Not only is Celestia beautiful to look at, but it’s also fun at a tiny price point. It’s easy to teach and play. The only caveat here is the rulebook, which is a fairly terrible translation (Google Translate maybe) but there are plenty of videos online to show you how to play if you get stuck.
Mike Says – This is one of those games that I’ve constantly heard great things about and never played, I love the look of it, it’s got a great toy factor with the airship and the wonderful art and whimsical silliness of the whole enterprise is hugely enticing. So I put it on my Christmas list. Hopefully I’ve not been too naughty this year.
Timeline comes in around £10 and plays in about 5 minutes. It comes in many flavours with the most recent being British History. I recommend getting a bunch of them and mashing them together for maximum fun.
In Timeline the players each have a selection of historical events, inventions, films, books or songs in front of them and they must decide where they come on the Timeline. As players add cards to the line it becomes harder to slot your cards in. On your turn you play one of your cards, declaring where you think it fits in the current timeline, flip the card over, if you’re right it gets added to the line, if you’re wrong you get a new card. The first player to get rid of all their cards is the winner.
Timeline is a great game for anyone to play with plenty of thematic options to suit each gamer, however, once you pop you just can’t stop and you’ll want to own all the sets!
Mike Says – This is a great pick as indeed there’s a Timeline for literally any interest though obviously Star Wars is the only way to go. I think we’re well overdue for the Game Of Thrones edition although perhaps it should be called deathline as you try and order the corpse strewn timeline into order of messy end.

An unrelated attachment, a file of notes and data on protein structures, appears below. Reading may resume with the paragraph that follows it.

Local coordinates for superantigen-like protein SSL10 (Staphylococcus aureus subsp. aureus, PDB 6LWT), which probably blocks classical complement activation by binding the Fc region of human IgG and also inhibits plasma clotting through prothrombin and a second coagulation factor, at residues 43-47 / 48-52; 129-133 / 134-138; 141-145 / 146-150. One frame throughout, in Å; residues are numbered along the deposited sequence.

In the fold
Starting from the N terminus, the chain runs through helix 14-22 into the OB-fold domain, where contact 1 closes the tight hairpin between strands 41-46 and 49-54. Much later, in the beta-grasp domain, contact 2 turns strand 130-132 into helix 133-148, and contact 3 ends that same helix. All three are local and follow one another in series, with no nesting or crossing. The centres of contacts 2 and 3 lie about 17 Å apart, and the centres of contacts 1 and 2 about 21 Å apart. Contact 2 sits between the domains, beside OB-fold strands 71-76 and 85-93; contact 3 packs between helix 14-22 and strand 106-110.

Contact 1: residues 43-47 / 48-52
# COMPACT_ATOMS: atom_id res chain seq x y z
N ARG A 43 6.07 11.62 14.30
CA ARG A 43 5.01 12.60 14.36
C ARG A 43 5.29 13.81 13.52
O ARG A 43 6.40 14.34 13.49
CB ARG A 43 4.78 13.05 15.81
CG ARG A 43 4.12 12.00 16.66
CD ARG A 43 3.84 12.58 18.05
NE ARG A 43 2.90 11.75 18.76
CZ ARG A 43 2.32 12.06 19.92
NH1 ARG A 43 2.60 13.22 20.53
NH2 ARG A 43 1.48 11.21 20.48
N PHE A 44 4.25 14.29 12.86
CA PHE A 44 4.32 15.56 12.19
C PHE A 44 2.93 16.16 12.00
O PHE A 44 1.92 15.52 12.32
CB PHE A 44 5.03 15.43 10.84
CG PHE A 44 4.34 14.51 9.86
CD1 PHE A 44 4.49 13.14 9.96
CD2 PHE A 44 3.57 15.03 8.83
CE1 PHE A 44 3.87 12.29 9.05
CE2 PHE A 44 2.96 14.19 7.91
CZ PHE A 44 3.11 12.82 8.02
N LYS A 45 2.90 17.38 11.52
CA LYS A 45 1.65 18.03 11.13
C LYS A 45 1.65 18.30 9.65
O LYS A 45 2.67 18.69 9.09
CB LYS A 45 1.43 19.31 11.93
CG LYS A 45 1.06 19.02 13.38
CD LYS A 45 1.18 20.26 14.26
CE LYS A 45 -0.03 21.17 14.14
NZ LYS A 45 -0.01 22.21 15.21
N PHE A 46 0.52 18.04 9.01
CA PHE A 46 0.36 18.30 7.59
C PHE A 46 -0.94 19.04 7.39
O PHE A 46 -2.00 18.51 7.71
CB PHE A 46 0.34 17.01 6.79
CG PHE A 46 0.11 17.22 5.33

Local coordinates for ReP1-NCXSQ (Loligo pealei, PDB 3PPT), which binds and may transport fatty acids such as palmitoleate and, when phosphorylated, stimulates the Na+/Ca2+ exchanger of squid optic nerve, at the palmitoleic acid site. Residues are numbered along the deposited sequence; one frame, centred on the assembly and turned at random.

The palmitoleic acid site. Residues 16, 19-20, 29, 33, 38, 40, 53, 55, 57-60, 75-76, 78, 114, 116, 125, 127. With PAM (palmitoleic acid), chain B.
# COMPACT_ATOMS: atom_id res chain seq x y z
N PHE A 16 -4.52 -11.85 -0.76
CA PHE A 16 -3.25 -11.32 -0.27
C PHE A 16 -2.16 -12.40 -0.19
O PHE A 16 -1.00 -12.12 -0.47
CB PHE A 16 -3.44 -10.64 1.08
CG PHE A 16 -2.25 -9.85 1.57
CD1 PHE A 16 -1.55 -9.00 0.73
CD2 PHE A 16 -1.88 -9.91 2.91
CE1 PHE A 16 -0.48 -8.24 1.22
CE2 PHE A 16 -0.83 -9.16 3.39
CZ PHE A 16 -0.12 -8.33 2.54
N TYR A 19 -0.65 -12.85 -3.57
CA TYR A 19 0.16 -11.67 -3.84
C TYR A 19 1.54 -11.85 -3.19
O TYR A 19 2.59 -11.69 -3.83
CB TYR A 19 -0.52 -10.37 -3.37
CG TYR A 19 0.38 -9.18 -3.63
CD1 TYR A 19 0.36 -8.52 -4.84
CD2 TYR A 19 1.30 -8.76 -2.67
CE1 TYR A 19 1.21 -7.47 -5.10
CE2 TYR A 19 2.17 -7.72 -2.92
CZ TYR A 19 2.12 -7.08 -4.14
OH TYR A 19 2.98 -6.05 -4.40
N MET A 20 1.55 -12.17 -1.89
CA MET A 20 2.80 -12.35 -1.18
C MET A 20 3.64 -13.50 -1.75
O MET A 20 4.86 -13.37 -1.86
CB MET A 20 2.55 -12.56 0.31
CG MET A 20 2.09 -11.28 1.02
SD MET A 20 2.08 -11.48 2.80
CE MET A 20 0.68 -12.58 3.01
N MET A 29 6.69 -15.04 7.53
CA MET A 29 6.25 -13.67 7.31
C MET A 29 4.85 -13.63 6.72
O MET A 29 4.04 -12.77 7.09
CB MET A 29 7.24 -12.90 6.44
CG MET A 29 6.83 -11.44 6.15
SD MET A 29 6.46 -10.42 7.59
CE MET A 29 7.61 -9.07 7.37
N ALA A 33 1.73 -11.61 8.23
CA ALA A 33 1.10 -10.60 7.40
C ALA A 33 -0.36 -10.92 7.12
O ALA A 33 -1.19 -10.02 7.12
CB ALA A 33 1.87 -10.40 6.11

The ultimate stocking filler coming in at around £7. On your first play Stak Bots may seem like a simple chaotic card game but don’t dismiss it just yet… hang on… did you just look at the art and assume a small child had been let loose with clipart? Don’t look at the art either…
Okay, I can sense I’m losing you. It’s a game of FIGHTING ROBOTS! Ah ha, I knew that would get your attention. Each player begins the game with a stak of robots in front of them, this is their health, when the stak runs out they are dead and eliminated from the game, but it is also their fighting force. On your turn you’ll draw a card, then you can play a card, attack with the card on top of your stak or scrap cards from your stak to reveal new bots, in any order as often as you like until you chose to stop. Defeat all your opponents to reign supreme.
Once you’ve mastered the basics Stak Bots has dozens of different play modes known as Toggles which change how the game plays, allowing for vastly more strategic play. At last count Tom Norfolk had designed some 60 modes each changing the game in small or big ways, so 60 games for £7 sounds like a bargain to me! My personal favourite mode? Two Stak, what will yours be?
Mike Says – I completely dismissed this game when I first encountered it at a small local convention in the depths of a particularly chilly December. Fortunately Son No.1 who was in tow at the time had the good sense to drag me kicking over to the stall enticed as he was by the thought of battling robots, and I’m so glad he did. As Chris has said for such a small stack of cards there is a massive amount of game in this box, I love it it’s great and I always look forward to when Tom unleashes a new army of these vicious little tin bastards upon me.
About the Authors
Chris Bowler is the lead author at Unboxed The Board Game Blog and The Duke of the Blood Keep. He also runs the UK Gaming Media Network and in his spare time he likes to… yeah… like he gets spare time!
Gaming since birth Chris enjoys a vast collection of Board, Card, Miniature and Role-Playing games, with eclectic taste in both Style and Theme.
Mike B is the founder of Who Dares Rolls, Host of the sporadic Who Dares Rolls Podcast that nobody listens too and occasionally produces videos on the WDR You Tube channel that nobody watches.
Mike displays almost no taste or appreciation of the finer points of game design despite this potentially debilitating personality defect he continues to critique board games.